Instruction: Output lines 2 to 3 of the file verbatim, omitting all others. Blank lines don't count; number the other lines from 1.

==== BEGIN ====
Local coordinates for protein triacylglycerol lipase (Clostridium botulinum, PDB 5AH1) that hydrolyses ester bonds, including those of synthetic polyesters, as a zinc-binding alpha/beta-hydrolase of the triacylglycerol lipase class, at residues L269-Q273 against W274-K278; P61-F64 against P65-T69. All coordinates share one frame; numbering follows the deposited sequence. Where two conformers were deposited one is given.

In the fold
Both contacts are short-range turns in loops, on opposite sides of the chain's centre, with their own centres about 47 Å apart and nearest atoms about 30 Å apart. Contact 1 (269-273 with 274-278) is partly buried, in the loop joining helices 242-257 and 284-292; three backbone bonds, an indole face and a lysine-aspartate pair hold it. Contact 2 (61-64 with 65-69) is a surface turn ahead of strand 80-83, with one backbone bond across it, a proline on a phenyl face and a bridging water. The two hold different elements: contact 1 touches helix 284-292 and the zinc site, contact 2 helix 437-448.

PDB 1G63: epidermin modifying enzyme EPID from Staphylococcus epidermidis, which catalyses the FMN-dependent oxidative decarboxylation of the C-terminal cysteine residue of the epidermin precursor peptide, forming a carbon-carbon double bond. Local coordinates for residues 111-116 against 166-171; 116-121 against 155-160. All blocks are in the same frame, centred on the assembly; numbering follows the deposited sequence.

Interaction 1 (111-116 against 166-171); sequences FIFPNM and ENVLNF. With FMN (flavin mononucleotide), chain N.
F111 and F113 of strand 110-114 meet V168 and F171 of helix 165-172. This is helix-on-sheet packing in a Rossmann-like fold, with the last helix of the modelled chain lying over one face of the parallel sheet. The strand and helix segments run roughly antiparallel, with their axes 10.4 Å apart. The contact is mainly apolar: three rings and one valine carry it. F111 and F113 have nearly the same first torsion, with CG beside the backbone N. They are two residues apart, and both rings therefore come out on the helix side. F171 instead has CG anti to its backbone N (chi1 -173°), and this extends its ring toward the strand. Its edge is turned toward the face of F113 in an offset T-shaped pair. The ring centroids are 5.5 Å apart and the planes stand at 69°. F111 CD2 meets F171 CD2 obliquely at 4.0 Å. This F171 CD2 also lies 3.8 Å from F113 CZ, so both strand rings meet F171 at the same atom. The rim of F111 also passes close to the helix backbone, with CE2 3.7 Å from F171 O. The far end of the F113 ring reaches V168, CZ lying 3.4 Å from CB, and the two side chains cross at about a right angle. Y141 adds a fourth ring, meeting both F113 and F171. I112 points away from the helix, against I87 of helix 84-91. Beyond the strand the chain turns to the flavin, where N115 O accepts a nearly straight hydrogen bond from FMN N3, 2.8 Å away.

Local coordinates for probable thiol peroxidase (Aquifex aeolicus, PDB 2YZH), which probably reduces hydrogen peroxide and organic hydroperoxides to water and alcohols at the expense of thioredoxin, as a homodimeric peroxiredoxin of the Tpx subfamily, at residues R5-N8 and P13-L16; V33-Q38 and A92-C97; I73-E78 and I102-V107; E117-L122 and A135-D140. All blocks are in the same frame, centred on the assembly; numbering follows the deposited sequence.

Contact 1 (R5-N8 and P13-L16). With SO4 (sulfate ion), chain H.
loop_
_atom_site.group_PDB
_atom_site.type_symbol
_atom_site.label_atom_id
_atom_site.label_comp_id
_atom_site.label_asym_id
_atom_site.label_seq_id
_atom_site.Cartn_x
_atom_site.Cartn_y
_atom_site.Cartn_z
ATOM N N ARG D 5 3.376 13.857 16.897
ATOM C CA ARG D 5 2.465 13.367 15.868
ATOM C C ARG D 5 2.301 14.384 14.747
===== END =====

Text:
In the fold
Both contacts are short-range turns in loops, on opposite sides of the chain's centre, with their own centres about 47 Å apart and nearest atoms about 30 Å apart. Contact 1 (269-273 with 274-278) is partly buried, in the loop joining helices 242-257 and 284-292; three backbone bonds, an indole face and a lysine-aspartate pair hold it. Contact 2 (61-64 with 65-69) is a surface turn ahead of strand 80-83, with one backbone bond across it, a proline on a phenyl face and a bridging water. The two hold different elements: contact 1 touches helix 284-292 and the zinc site, contact 2 helix 437-448.